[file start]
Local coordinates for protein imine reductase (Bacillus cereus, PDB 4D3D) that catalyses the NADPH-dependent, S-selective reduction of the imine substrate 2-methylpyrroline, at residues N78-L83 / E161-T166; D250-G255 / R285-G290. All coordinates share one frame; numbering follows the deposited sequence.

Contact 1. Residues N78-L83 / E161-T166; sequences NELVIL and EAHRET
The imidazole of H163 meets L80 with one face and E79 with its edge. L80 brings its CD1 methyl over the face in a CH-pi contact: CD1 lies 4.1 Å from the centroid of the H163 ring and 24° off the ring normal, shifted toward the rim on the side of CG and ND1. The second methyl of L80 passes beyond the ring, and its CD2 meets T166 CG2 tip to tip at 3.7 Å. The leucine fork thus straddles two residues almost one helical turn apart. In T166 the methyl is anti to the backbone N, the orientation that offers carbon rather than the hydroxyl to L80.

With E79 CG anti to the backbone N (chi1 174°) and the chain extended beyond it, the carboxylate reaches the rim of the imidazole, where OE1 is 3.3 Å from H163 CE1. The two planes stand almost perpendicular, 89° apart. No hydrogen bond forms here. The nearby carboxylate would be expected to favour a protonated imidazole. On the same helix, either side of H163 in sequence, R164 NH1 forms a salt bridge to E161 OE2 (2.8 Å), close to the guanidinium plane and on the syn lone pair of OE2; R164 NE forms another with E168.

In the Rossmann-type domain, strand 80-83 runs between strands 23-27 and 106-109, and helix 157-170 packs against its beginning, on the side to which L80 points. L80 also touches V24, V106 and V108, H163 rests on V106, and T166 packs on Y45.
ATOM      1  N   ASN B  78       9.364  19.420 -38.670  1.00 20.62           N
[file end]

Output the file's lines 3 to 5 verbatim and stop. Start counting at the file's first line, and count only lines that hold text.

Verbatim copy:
The imidazole of H163 meets L80 with one face and E79 with its edge. L80 brings its CD1 methyl over the face in a CH-pi contact: CD1 lies 4.1 Å from the centroid of the H163 ring and 24° off the ring normal, shifted toward the rim on the side of CG and ND1. The second methyl of L80 passes beyond the ring, and its CD2 meets T166 CG2 tip to tip at 3.7 Å. The leucine fork thus straddles two residues almost one helical turn apart. In T166 the methyl is anti to the backbone N, the orientation that offers carbon rather than the hydroxyl to L80.

With E79 CG anti to the backbone N (chi1 174°) and the chain extended beyond it, the carboxylate reaches the rim of the imidazole, where OE1 is 3.3 Å from H163 CE1. The two planes stand almost perpendicular, 89° apart. No hydrogen bond forms here. The nearby carboxylate would be expected to favour a protonated imidazole. On the same helix, either side of H163 in sequence, R164 NH1 forms a salt bridge to E161 OE2 (2.8 Å), close to the guanidinium plane and on the syn lone pair of OE2; R164 NE forms another with E168.

In the Rossmann-type domain, strand 80-83 runs between strands 23-27 and 106-109, and helix 157-170 packs against its beginning, on the side to which L80 points. L80 also touches V24, V106 and V108, H163 rests on V106, and T166 packs on Y45.